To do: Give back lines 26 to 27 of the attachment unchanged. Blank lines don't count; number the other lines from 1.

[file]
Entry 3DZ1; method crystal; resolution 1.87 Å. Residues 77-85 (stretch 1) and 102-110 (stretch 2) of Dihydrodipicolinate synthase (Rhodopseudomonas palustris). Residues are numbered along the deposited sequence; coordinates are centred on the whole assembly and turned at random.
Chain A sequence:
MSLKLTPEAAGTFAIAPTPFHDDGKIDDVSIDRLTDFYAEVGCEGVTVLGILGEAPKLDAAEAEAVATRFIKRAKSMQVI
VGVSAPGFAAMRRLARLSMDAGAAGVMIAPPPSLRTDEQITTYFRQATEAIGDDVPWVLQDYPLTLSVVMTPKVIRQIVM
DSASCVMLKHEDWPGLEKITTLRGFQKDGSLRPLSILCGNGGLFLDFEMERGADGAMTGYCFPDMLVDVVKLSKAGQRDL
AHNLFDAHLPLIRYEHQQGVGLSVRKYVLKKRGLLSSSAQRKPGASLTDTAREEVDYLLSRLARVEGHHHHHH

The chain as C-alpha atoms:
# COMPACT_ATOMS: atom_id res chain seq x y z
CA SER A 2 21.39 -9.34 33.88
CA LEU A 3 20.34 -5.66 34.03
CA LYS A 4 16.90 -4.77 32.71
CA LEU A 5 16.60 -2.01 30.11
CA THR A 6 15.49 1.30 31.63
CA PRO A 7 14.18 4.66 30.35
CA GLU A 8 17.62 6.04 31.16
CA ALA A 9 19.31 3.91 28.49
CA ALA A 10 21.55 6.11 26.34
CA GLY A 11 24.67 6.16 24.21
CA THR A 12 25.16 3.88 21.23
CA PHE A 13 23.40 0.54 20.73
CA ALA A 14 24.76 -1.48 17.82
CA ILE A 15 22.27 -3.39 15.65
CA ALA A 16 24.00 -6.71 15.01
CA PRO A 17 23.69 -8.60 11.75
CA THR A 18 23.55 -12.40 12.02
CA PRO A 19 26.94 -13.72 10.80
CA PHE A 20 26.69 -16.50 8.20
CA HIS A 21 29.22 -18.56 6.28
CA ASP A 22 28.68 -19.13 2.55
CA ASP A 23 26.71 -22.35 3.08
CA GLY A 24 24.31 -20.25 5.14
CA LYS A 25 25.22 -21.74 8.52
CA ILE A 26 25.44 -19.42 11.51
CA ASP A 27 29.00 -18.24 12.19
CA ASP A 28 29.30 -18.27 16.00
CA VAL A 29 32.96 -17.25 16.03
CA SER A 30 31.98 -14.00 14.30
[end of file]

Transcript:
CA PRO A 19 26.94 -13.72 10.80
CA PHE A 20 26.69 -16.50 8.20